- Doing Business with China
- Augustine Heard & Co.
- The Canton Trade
- Commodities & Currencies
- Treaty Ports & Compradors
- Clippers & Steamships
- Exploring Trade Links
- Chinese Competition
- Expatriate Traders
- Influence of the China Trade
Among the lenders to A Chronicle of the China Trade: The Records of Augustine Heard & Co., 1840-1877 are several institutions that hold significant collections on the nineteenth-century China trade. This list, while not a complete catalogue of available resources, represents some of the most significant collections on the China trade and, together with materials held by Harvard Business School, forms a more comprehensive picture of this era in business history.
The Peabody Essex Museum in Salem, Massachusetts, is the oldest continuously operating museum in the United States, with strong collections of Asian art, culture, and history that illustrate the relationship between East and West. The Library’s research offerings include books, newspapers, logbooks, account books, diaries, and other manuscripts that shed light on the complex connections between American and Chinese merchants.
The Ipswich Museum on the North Shore of Massachusetts preserves Ipswich’s social, cultural, and architectural history, including the Federal-style Heard House, built in 1800. The holdings of the Museum provide a record of the lives of early Ipswich residents and contain art, objects, artifacts, books, and photographs related to the Heard family and other prominent Ipswich residents.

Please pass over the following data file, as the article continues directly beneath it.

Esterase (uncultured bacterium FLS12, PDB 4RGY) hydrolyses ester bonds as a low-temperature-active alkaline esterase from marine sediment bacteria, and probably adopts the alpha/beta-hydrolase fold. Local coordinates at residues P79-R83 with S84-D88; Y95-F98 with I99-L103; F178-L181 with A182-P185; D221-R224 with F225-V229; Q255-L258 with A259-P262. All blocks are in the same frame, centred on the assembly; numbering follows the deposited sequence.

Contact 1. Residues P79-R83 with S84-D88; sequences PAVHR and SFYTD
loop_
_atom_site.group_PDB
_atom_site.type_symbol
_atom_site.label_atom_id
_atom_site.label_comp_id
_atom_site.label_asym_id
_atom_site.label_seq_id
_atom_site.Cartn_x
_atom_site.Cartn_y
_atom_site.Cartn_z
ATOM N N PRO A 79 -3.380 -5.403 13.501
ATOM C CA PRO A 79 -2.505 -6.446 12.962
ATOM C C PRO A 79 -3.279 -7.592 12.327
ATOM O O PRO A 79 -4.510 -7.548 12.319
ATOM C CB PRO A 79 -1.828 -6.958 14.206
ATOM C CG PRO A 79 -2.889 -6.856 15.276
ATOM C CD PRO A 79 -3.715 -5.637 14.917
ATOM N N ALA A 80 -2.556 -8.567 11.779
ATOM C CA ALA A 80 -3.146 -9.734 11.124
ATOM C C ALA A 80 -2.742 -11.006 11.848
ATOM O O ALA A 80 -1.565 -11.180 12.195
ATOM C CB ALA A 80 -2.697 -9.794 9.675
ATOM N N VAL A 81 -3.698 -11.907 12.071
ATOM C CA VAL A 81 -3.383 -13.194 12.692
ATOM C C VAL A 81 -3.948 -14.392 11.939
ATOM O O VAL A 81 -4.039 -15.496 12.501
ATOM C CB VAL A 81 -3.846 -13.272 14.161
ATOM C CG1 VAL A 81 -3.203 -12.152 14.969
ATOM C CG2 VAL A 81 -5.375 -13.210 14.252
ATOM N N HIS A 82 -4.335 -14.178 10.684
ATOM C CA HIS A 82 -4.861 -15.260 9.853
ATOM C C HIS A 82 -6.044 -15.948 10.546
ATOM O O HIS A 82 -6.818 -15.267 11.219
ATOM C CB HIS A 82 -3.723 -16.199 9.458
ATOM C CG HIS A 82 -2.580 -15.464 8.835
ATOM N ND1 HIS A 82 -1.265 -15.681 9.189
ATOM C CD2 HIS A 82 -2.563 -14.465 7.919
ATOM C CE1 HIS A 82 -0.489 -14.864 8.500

The Massachusetts Historical Society’s independent research library contains extensive collections of manuscripts, books and pamphlets, broadsides, newspapers, maps, and photographs related to people who lived in Massachusetts and were involved in the nineteenth-century China trade. These resources complement many of the holdings at Baker Library.
The University of Hong Kong Libraries’ Special Collections have distinguished collections of rare books, journals, and newspapers on nineteenth-century trade and commerce in China and Hong Kong. In addition to prominent titles such as “China Maritime Customs & Trade Statistics,” the collection also includes a unique business archive, the “Hong Kong Chinese Merchants Collection” (featuring late nineteenth to mid-twentieth century materials).
The Harvard-Yenching Library holds collections relating to Chinese-language research materials in all formats. Photographs include images of Shanghai, Hankow, Peking, and Foochow; portraits of Chinese officials, Western diplomats, and Western missionaries in China; and scenes related to maritime affairs. The holdings also include original reports of the Chinese Maritime Customs Service as well as catalogues of Chinese products displayed in international expositions.